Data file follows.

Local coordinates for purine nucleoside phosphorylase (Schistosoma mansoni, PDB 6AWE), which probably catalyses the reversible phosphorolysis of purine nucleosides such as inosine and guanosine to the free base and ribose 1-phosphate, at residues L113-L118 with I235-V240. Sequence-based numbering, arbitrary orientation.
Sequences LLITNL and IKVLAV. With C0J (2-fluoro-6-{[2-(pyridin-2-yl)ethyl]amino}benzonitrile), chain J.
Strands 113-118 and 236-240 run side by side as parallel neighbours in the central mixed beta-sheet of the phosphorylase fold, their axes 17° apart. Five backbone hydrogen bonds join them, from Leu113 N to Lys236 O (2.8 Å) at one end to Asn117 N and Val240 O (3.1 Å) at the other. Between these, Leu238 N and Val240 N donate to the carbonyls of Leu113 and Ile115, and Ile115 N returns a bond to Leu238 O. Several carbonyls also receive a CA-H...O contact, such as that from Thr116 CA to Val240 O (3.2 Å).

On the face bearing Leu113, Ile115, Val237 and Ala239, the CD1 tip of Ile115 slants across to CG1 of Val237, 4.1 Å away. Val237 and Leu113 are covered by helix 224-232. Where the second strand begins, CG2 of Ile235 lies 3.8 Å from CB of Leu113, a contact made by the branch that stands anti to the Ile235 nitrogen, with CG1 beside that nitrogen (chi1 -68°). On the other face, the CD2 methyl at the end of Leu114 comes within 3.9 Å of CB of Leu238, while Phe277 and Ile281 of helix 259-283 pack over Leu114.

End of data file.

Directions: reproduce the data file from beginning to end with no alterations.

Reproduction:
Local coordinates for purine nucleoside phosphorylase (Schistosoma mansoni, PDB 6AWE), which probably catalyses the reversible phosphorolysis of purine nucleosides such as inosine and guanosine to the free base and ribose 1-phosphate, at residues L113-L118 with I235-V240. Sequence-based numbering, arbitrary orientation.
Sequences LLITNL and IKVLAV. With C0J (2-fluoro-6-{[2-(pyridin-2-yl)ethyl]amino}benzonitrile), chain J.
Strands 113-118 and 236-240 run side by side as parallel neighbours in the central mixed beta-sheet of the phosphorylase fold, their axes 17° apart. Five backbone hydrogen bonds join them, from Leu113 N to Lys236 O (2.8 Å) at one end to Asn117 N and Val240 O (3.1 Å) at the other. Between these, Leu238 N and Val240 N donate to the carbonyls of Leu113 and Ile115, and Ile115 N returns a bond to Leu238 O. Several carbonyls also receive a CA-H...O contact, such as that from Thr116 CA to Val240 O (3.2 Å).

On the face bearing Leu113, Ile115, Val237 and Ala239, the CD1 tip of Ile115 slants across to CG1 of Val237, 4.1 Å away. Val237 and Leu113 are covered by helix 224-232. Where the second strand begins, CG2 of Ile235 lies 3.8 Å from CB of Leu113, a contact made by the branch that stands anti to the Ile235 nitrogen, with CG1 beside that nitrogen (chi1 -68°). On the other face, the CD2 methyl at the end of Leu114 comes within 3.9 Å of CB of Leu238, while Phe277 and Ile281 of helix 259-283 pack over Leu114.